Category Archives: Academic Research

Attorney-Whistleblowing and Conflicting Regulatory Regimes

Jennifer M. Pacella is Assistant Professor of Law at City University of New York (CUNY), Zicklin School of Business, Baruch College.

In my latest article, Conflicted Counselors: Retaliation Protections for Attorney-Whistleblowers in an Inconsistent Regulatory Regime, I examine the ever-evolving issue of attorney-whistleblowing, the reporting requirements under the Sarbanes-Oxley Act (“SOX”) of attorneys representing issuer-clients, the potential for conflict of these requirements with the rules of professional conduct in various states, and the lack of retaliation protections for attorneys subject to these rules. Although attorney-whistleblowing undoubtedly invokes concerns about ethics and client relationships, SOX requires attorneys who “appear and practice” before the Securities and Exchange Commission to internally blow the whistle on their clients by reporting evidence of material violations of the law “up-the-ladder” when they represent issuers. If an attorney fails to adhere to these requirements, he/she will be subject to SEC-imposed civil penalties and disciplinary action. The SOX rules also allow an attorney to make a permissive disclosure to the SEC, revealing confidential information without the issuer-client’s consent, in certain instances, including when the attorney reasonably believes necessary to prevent substantial financial injury to the issuer.

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Government Preferences and SEC Enforcement

Jonas Heese is Assistant Professor of Business Administration in the Accounting & Management Unit at Harvard Business School.

The Securities and Exchange Commission’s (SEC) enforcement actions have been subject to increased scrutiny following the SEC’s failure to detect several accounting frauds. A growing literature investigates the reasons for such failure in SEC enforcement by examining the SEC’s choice of enforcement targets. While several studies recognize that the SEC and its enforcement actions are subject to political influence (e.g., Correia, 2014; Yu and Yu, 2011), they do not consider that such influence by the government may also reflect voters’ interests. Yet, economists such as Stigler (1971) and Peltzman (1976) have long emphasized that the government may also influence regulations and regulatory agencies to reflect voters’ interests—independent of firms’ political connections. In my paper, Government Preferences and SEC Enforcement, which was recently made publicly available on SSRN, I examine whether political influence by the president and Congress (“government”) on the SEC may reflect voters’ interests.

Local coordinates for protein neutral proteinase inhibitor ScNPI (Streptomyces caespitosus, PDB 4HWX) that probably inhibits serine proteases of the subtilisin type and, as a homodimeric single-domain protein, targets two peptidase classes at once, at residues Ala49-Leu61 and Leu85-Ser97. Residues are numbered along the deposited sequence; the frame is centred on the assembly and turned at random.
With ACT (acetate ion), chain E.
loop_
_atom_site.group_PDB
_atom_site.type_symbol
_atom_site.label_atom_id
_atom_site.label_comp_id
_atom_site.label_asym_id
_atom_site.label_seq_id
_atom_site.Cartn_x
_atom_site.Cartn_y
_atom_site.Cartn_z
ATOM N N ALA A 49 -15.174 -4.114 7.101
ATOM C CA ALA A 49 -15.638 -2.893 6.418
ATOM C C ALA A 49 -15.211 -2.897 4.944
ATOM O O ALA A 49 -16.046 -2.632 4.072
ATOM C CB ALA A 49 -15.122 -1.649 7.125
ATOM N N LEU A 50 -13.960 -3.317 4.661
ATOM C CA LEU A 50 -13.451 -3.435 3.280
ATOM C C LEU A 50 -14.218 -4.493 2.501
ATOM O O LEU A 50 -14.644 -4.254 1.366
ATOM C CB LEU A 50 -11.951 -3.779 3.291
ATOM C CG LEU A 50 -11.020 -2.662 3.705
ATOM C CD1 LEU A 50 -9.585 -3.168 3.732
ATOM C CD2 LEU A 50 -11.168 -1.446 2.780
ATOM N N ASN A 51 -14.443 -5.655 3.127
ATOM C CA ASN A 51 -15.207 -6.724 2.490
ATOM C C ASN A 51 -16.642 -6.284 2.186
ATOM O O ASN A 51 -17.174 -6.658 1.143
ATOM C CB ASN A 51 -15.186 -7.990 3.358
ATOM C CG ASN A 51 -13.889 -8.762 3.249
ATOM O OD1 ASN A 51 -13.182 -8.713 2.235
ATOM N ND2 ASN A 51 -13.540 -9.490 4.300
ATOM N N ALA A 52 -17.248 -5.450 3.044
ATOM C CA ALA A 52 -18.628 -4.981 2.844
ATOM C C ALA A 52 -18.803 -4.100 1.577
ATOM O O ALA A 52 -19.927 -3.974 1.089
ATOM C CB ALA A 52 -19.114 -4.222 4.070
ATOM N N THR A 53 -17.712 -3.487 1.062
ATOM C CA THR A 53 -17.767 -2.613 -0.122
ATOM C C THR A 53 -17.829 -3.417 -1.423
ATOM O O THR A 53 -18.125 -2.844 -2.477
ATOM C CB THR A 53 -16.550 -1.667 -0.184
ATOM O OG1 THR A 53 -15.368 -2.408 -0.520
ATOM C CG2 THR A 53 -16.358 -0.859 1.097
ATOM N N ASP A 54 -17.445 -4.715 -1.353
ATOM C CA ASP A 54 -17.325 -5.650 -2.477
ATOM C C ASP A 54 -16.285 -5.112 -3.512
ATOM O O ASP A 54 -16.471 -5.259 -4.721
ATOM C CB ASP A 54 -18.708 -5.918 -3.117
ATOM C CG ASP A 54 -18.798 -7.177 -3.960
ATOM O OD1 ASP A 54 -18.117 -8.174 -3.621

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Managerial Ownership and Earnings Management

Phil Quinn is Assistant Professor of Accounting at the University of Washington. This post is based on an article by Mr. Quinn.

In my paper, Managerial Ownership and Earnings Management: Evidence from Stock Ownership Plans, which was recently made publicly available on SSRN, I exploit the initiation of ownership requirements to examine the relation between managerial ownership and earnings management. Prior work provides mixed evidence on the relation between managerial ownership and earnings management. Many studies provide evidence of a positive relation between managerial ownership and earnings management, which is consistent with an increase in stock price increasing the portfolio value of high-ownership managers more than the value of low-ownership managers (i.e., the “reward effect”) (Cheng and Warfield 2005; Bergstresser and Philippon 2006; Baber, Kang, Liang, and Zhu 2009; Johnson, Ryan, and Tian 2009). Other work notes that earnings management is a risky activity and posits that risk-adverse managers will be less likely to engage in risky activities as their ownership increases. Consistent with the “risk effect” increasing with managerial ownership, several studies find no relation or a negative relation between earnings management and managerial ownership (Erickson, Hanlon, and Maydew 2006; Hribar and Nichols 2007; Armstrong, Jagolinzer, and Larcker 2010). Armstrong, Larcker, Ormazabal, and Taylor (2013) note that the theoretical reward effect and risk effect are countervailing forces, and the countervailing forces may explain why prior empirical work finds mixed evidence on the relation between ownership and earnings management. By examining stock ownership plans, a governance reform that limits the reward effect, I seek to inform the discussion on the relation between ownership and earnings management.